12 12 INFORMATION SECURITY BREACHES SURVEY 2015 technical report Considering all breaches, there was a noticeable 38% year on year increase of unauthorised outsider attacks on large organisations, which included activities such as penetration of networks, denial of service, phishing and identity theft. Overall, threequarters of large organisations suffered from this type of attack in 2015, up from just over half the previous year. The small organisations surveyed also experienced an increase in these types of attacks but not yet at same level as their larger counterparts; 38% of small organisations suffered unauthorised outsider attacks, up from 33% in This could reflect either their reduced scale and visibility to attackers or because they do not have the same capability to detect attacks The survey also found that the frequency of penetration into an organisation s network had increased year on year. In 2014, a single instance of network penetration was reported by 54% of those who responded; this year, the single instance figure had dropped to just 20% whereas those experiencing penetration How many incidents did affected organisations have in the last year? (Based on 368 responses) Attack on Internet or telecommunications traffic Customer impersonated fraudulently (e.g. identity theft) Denial of service attack Organisation impersonated in the Internet (e.g. phishing attack) Actual penetration into the organisation's network One only A few times Roughly one a month Roughly one a week Roughly one a day Several a day Hundreds a day a few times throughout the year had nearly doubled to 47%. In contrast, frequent large and unsophisticated attacks seem to be declining amongst those surveyed. The percentage of organisations suffering daily and hourly attacks of this nature has either dropped or remained static. For example, when asked about attacks on internet or telecommunication traffic, 57% of organisations reported suffering a single instance. Asked the same question about instances of Denial of Service (DoS) attacks, two thirds of organisations responded that it had happened only once or less than a few times. These results point to some changing trends in the type of breaches that are affecting businesses. Firstly, malicious software continues to disrupt business but there is a trend away from them being the main cause of the single worst incident. Secondly, the nature of the most serious incidents is changing to become more targeted; small businesses should not presume that they will escape targeted attacks. All businesses should ensure they understand their information assets and manage the risk to them accordingly. Network and DoS attacks still happen and organisations need to be prepared, but the frequency has dropped by about a half. At the same time, the success attackers are having in penetrating networks is increasing, providing the evidence that breaches are becoming more targeted and less opportunistic. A large London based insurance firm suffered reputational damage as a result of a third party breach in which customers data was stolen. The contract with the supplier stipulated certain controls which turned out not to be in place.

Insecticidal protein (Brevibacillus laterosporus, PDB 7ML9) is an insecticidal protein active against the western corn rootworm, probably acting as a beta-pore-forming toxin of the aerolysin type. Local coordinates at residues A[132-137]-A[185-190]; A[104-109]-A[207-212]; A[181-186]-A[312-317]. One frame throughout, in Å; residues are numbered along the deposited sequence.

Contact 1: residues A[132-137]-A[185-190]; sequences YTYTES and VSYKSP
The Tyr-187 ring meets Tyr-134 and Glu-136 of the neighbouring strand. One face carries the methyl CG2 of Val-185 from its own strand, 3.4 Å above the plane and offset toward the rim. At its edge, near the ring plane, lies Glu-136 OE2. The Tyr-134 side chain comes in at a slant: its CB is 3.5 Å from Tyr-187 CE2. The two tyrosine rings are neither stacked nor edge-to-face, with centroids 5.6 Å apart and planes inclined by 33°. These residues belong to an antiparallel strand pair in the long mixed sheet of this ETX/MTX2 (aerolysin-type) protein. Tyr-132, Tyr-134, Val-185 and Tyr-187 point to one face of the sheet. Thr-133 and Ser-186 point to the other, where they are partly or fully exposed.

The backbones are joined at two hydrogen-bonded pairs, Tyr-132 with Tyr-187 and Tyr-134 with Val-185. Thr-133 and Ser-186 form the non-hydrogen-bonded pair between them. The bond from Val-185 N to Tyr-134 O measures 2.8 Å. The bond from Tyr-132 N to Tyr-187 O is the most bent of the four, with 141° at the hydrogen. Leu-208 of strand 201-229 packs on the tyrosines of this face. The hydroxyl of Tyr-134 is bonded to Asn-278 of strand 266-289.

13 INFORMATION SECURITY BREACHES SURVEY 2015 technical report 13 What was the worst security incident faced by respondents? (Based on 28 responses for large and 10 responses for small) Fraud or theft using computer systems Infection by virus or malicious software Infringement of laws or regulations Physical theft of computer equipment Staff misuse of the internet or Systems failure or data corruption Theft or unauthorised disclosure of confidential information Attack or unauthorised access by outsiders Compromise of internal systems with subsequent remote access 4% 0% 4% 0% 0% 4% 11% 11% 0% 0% 7% 20% 18% 20% 32% 40% % A large organisation based in the east of England had two separate but linked malware attacks within six months of each other. This was as a result of using an unpatched application component (self-contained units of code which integrate with other systems) provided by a third party. Following the attack the firm changed its ways of working with suppliers to ensure that all application components were identified and patched to protect them from malicious exploitation of known vulnerabilities; the incident was also logged with ActionFraud. Having secure configuration features is one of the activities in the HM Government s Ten Steps to Cyber Security; by applying updates and patching systems, organisations can help ensure they are protected against the latest versions of malware in circulation. 1.3 Staff use and misuse of systems A small consultancy and professional services firm with UK operations had its VoIP (network based voice communication) servers compromised as a result of a brute force attack. Passwords were obtained and the attackers then made a significant amount of international calls at no cost. Following the incident, top management placed a very high priority on information security and invested in new technical controls, a managed security service and outsourcing to obtain the required skills. As noted above, 81% of large organisations stated that there was an element of staff involvement in some of the breaches they suffered. The types of incidents reported by large organisations included: Unauthorised access to systems or data (for example, using someone else s ID) 65% in 2015, up from 57% in 2014; Breach of data protection laws or regulations 57% in 2015, up from 45% in 2014; and Loss or leakage of confidential information 66% in 2015, up from 55% in Twenty-seven percent of small organisations suffered an incident caused by staff.